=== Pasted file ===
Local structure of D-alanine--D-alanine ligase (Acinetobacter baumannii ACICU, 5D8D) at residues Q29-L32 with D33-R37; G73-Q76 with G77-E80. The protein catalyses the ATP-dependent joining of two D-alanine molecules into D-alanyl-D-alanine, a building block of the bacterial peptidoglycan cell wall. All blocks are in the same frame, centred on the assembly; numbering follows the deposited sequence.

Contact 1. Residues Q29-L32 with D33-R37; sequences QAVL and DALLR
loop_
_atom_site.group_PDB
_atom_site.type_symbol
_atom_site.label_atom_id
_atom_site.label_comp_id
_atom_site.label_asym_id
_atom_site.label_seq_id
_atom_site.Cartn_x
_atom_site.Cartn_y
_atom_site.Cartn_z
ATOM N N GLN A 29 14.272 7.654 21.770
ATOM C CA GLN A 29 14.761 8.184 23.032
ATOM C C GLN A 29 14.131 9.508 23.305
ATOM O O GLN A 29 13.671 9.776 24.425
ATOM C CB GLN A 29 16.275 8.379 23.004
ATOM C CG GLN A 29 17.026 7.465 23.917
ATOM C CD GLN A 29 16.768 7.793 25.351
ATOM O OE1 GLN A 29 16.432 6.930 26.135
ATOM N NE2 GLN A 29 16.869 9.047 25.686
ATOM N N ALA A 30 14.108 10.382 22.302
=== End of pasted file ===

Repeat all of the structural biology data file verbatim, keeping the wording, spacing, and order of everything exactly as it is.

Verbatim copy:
Local structure of D-alanine--D-alanine ligase (Acinetobacter baumannii ACICU, 5D8D) at residues Q29-L32 with D33-R37; G73-Q76 with G77-E80. The protein catalyses the ATP-dependent joining of two D-alanine molecules into D-alanyl-D-alanine, a building block of the bacterial peptidoglycan cell wall. All blocks are in the same frame, centred on the assembly; numbering follows the deposited sequence.

Contact 1. Residues Q29-L32 with D33-R37; sequences QAVL and DALLR
loop_
_atom_site.group_PDB
_atom_site.type_symbol
_atom_site.label_atom_id
_atom_site.label_comp_id
_atom_site.label_asym_id
_atom_site.label_seq_id
_atom_site.Cartn_x
_atom_site.Cartn_y
_atom_site.Cartn_z
ATOM N N GLN A 29 14.272 7.654 21.770
ATOM C CA GLN A 29 14.761 8.184 23.032
ATOM C C GLN A 29 14.131 9.508 23.305
ATOM O O GLN A 29 13.671 9.776 24.425
ATOM C CB GLN A 29 16.275 8.379 23.004
ATOM C CG GLN A 29 17.026 7.465 23.917
ATOM C CD GLN A 29 16.768 7.793 25.351
ATOM O OE1 GLN A 29 16.432 6.930 26.135
ATOM N NE2 GLN A 29 16.869 9.047 25.686
ATOM N N ALA A 30 14.108 10.382 22.302